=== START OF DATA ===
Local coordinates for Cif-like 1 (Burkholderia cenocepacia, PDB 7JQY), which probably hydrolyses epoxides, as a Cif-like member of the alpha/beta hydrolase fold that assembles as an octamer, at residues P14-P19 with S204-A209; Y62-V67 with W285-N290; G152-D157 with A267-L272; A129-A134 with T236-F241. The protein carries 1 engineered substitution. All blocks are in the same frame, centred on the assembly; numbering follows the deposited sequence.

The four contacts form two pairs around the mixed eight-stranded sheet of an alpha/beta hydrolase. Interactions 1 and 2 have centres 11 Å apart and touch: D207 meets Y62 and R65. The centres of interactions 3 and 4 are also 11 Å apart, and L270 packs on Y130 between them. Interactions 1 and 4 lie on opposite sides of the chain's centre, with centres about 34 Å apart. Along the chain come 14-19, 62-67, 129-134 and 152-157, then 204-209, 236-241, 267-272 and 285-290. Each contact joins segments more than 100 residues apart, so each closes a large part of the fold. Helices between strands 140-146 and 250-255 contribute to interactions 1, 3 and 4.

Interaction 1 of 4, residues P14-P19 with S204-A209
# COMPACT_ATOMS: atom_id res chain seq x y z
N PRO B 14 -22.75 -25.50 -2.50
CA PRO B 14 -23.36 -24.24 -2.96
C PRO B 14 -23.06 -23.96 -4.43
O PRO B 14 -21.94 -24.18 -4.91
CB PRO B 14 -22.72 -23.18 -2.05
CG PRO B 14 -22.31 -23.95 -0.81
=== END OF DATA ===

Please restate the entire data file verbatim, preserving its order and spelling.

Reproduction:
Local coordinates for Cif-like 1 (Burkholderia cenocepacia, PDB 7JQY), which probably hydrolyses epoxides, as a Cif-like member of the alpha/beta hydrolase fold that assembles as an octamer, at residues P14-P19 with S204-A209; Y62-V67 with W285-N290; G152-D157 with A267-L272; A129-A134 with T236-F241. The protein carries 1 engineered substitution. All blocks are in the same frame, centred on the assembly; numbering follows the deposited sequence.

The four contacts form two pairs around the mixed eight-stranded sheet of an alpha/beta hydrolase. Interactions 1 and 2 have centres 11 Å apart and touch: D207 meets Y62 and R65. The centres of interactions 3 and 4 are also 11 Å apart, and L270 packs on Y130 between them. Interactions 1 and 4 lie on opposite sides of the chain's centre, with centres about 34 Å apart. Along the chain come 14-19, 62-67, 129-134 and 152-157, then 204-209, 236-241, 267-272 and 285-290. Each contact joins segments more than 100 residues apart, so each closes a large part of the fold. Helices between strands 140-146 and 250-255 contribute to interactions 1, 3 and 4.

Interaction 1 of 4, residues P14-P19 with S204-A209
# COMPACT_ATOMS: atom_id res chain seq x y z
N PRO B 14 -22.75 -25.50 -2.50
CA PRO B 14 -23.36 -24.24 -2.96
C PRO B 14 -23.06 -23.96 -4.43
O PRO B 14 -21.94 -24.18 -4.91
CB PRO B 14 -22.72 -23.18 -2.05
CG PRO B 14 -22.31 -23.95 -0.81